Regarding that money matters to top employees, not getting enough recognition for their hard work, more so than wanting a bigger paycheck, is what's likely to send them looking for a new job, new research finds. The study from Korn Ferry revealed that highly skilled professionals such as engineers, researchers, IT developers and specialized physicians value recognition and meaningful work more than high salaries. Specifically, more than fifty percent of the highly skilled employees surveyed said the top reason they would leave their current employer is their organization's unwillingness to recognize the value of their expertise. "All too often, employers don't see the true value of these highly skilled employees until they leave, at times taking with them the knowledge and intellectual property that makes the organization successful," said Cori Hill, Korn Ferry lead for high potential development, in one statement. "To retain members of this group, employers should offer them opportunities to continue to learn, to gain recognition by sharing their expertise across the organization, and resist micromanaging their day-to-day efforts." The research along the line shows that being able to work in a job that offers them an opportunity to perform consequential and worthwhile work is what most of the highly skilled professionals desire. Nearly 70 percent of those surveyed said the promise of meaningful work is what would sway their decision most on where to work. Just 4 percent said better compensation is the top reason they would pick to work for one organization over another. "It's important to understand that highly skilled professionals still want to be compensated fairly, but they see pay as table stakes," said Hill. "And more, they are more connected to the work than the paycheck, and focus on the outcomes of their efforts." While being able to climb the corporate ladder is what matters most to some professionals, it isn't what highly skilled employees value in their jobs. The study on this note found that 49 percent of those surveyed said being recognized as subject-matter experts is what they value most in a job, with 42 percent saying it's the ability to grow their professional skills. Only 7 percent of highly skilled professionals said a promotion was what matters to them most, with just 2 percent saying it was getting a raise. "Professional development and opportunities to hone their skills are real drivers for highly skilled employees," Hill said. "One idea organizations could implement is to form a focus group of these professionals to formulate development paths that would provide true impact." Furthermore, more than three-quarters of those surveyed said there isn't a clear path for advancement for highly skilled professionals, while 78 percent said their organization does not have a way to reward them other than a raise or promotion. And while all these is said, the study's authors believe employers would be wise to not put all of their attention into trying to bring in employees with high potential. “Too often organizations spend most of their efforts on attracting and developing high-potential talent – those employees they see as future leaders – at the expense of investments in highly skilled professionals and individual contributors," Hill said. "Highly skilled professionals are the backbone of organizations, the star performers, the 'Steady Freddys' who keep companies running day in and day out." Finally, the study was based on surveys of 992 professionals and executives.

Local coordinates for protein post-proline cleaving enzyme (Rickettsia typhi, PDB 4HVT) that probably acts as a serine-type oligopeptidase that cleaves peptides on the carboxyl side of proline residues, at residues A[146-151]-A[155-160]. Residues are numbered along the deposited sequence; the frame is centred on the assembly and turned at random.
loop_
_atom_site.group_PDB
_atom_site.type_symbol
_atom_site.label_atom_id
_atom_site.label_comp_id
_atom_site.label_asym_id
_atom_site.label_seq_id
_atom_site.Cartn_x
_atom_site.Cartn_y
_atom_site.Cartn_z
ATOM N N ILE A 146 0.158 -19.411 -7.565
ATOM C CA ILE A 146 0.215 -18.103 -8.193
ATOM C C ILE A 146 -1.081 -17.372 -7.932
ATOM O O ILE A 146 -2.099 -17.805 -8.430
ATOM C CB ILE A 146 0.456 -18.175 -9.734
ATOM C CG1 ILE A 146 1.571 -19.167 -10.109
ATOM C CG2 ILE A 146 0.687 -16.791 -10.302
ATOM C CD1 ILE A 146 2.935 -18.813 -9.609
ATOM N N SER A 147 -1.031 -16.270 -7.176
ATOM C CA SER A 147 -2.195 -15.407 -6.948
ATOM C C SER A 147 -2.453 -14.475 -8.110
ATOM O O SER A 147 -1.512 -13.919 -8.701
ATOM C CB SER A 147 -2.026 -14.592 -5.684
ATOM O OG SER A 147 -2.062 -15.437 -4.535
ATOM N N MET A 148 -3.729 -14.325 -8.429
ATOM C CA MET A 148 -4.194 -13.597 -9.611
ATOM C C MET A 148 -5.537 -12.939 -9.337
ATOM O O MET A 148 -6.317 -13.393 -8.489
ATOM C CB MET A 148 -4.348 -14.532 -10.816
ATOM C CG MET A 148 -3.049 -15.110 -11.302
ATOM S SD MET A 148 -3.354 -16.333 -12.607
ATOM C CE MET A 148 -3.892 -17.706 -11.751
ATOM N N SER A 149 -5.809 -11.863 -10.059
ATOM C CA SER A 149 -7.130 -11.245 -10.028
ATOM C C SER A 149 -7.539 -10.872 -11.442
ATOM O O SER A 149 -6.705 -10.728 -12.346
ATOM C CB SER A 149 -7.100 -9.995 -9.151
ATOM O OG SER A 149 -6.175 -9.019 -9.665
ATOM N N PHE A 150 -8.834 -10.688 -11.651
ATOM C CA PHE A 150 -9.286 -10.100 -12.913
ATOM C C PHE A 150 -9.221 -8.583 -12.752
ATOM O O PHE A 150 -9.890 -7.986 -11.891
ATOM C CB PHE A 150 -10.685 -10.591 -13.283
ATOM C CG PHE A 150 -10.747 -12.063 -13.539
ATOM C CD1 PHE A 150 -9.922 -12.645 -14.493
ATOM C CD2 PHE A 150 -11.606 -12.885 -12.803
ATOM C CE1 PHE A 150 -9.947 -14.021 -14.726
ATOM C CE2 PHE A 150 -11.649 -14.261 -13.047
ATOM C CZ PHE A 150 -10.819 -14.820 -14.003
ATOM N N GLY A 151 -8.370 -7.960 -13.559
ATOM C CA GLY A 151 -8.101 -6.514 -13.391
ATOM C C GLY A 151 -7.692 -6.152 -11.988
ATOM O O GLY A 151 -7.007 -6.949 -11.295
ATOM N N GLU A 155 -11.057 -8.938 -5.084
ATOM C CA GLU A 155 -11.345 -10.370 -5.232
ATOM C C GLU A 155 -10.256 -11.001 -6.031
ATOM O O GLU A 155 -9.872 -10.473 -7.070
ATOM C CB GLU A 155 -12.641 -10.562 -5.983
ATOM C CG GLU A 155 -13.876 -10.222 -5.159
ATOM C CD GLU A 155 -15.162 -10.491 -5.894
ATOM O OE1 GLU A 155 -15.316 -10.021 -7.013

Saturday, 29 July 2017